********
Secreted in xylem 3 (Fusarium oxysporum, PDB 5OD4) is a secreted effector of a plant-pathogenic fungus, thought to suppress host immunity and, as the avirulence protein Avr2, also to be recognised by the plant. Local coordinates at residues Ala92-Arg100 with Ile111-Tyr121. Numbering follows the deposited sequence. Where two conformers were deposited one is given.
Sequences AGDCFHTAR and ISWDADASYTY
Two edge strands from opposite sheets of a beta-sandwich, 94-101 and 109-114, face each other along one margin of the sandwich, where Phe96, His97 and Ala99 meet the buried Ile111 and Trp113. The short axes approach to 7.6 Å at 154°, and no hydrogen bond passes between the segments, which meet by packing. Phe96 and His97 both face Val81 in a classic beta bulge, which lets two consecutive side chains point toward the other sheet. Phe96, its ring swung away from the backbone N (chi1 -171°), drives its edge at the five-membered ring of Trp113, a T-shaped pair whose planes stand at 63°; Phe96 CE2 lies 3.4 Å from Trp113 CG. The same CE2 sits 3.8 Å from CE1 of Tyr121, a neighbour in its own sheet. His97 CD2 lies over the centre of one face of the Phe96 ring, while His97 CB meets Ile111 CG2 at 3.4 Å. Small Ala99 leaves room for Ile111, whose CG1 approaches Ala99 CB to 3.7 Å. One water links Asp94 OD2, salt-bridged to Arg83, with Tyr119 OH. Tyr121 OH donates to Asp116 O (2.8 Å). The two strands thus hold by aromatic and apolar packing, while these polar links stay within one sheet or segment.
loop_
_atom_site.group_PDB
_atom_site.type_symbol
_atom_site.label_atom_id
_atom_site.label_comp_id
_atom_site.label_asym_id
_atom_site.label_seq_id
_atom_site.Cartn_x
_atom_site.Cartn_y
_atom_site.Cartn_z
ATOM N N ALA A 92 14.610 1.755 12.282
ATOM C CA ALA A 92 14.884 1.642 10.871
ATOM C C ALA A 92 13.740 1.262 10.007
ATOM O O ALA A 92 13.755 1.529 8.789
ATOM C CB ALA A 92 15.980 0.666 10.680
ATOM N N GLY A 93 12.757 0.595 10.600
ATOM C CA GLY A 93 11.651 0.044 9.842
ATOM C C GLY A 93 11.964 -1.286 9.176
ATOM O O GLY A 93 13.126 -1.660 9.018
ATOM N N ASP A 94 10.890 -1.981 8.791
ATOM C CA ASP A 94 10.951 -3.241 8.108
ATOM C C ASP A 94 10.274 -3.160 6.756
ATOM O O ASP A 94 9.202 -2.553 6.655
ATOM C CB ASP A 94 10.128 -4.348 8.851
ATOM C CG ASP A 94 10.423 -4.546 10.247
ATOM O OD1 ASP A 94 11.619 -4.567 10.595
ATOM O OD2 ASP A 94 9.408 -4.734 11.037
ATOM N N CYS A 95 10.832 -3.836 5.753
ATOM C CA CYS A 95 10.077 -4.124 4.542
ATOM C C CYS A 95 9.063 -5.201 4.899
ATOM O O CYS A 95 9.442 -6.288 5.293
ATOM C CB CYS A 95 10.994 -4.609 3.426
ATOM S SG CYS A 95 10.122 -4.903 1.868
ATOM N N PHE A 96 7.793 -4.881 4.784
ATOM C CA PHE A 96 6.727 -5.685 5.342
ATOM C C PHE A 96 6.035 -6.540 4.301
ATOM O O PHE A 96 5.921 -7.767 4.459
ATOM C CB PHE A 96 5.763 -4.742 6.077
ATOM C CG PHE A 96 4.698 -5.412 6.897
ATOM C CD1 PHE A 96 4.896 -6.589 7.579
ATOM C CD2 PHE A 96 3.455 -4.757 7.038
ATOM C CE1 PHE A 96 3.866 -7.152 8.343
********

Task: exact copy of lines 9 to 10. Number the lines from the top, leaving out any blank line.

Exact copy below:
_atom_site.label_asym_id
_atom_site.label_seq_id